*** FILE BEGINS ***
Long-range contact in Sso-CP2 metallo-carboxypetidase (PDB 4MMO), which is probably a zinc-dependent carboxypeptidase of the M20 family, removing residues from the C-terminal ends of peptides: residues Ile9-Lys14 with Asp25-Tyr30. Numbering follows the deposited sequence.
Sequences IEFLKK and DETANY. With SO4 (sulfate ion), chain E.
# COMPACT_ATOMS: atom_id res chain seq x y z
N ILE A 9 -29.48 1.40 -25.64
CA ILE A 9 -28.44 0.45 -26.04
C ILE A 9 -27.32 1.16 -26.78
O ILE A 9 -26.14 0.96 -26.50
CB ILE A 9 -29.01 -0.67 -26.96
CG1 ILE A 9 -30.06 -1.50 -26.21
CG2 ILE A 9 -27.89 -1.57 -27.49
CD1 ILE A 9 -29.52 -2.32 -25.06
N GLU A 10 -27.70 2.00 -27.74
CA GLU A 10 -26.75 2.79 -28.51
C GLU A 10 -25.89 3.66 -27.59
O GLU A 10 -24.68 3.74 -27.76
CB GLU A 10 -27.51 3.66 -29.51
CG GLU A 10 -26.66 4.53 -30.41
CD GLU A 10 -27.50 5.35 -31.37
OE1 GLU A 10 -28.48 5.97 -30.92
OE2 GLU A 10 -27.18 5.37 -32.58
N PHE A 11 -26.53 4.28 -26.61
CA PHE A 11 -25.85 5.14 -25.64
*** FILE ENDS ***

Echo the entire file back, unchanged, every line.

Long-range contact in Sso-CP2 metallo-carboxypetidase (PDB 4MMO), which is probably a zinc-dependent carboxypeptidase of the M20 family, removing residues from the C-terminal ends of peptides: residues Ile9-Lys14 with Asp25-Tyr30. Numbering follows the deposited sequence.
Sequences IEFLKK and DETANY. With SO4 (sulfate ion), chain E.
# COMPACT_ATOMS: atom_id res chain seq x y z
N ILE A 9 -29.48 1.40 -25.64
CA ILE A 9 -28.44 0.45 -26.04
C ILE A 9 -27.32 1.16 -26.78
O ILE A 9 -26.14 0.96 -26.50
CB ILE A 9 -29.01 -0.67 -26.96
CG1 ILE A 9 -30.06 -1.50 -26.21
CG2 ILE A 9 -27.89 -1.57 -27.49
CD1 ILE A 9 -29.52 -2.32 -25.06
N GLU A 10 -27.70 2.00 -27.74
CA GLU A 10 -26.75 2.79 -28.51
C GLU A 10 -25.89 3.66 -27.59
O GLU A 10 -24.68 3.74 -27.76
CB GLU A 10 -27.51 3.66 -29.51
CG GLU A 10 -26.66 4.53 -30.41
CD GLU A 10 -27.50 5.35 -31.37
OE1 GLU A 10 -28.48 5.97 -30.92
OE2 GLU A 10 -27.18 5.37 -32.58
N PHE A 11 -26.53 4.28 -26.61
CA PHE A 11 -25.85 5.14 -25.64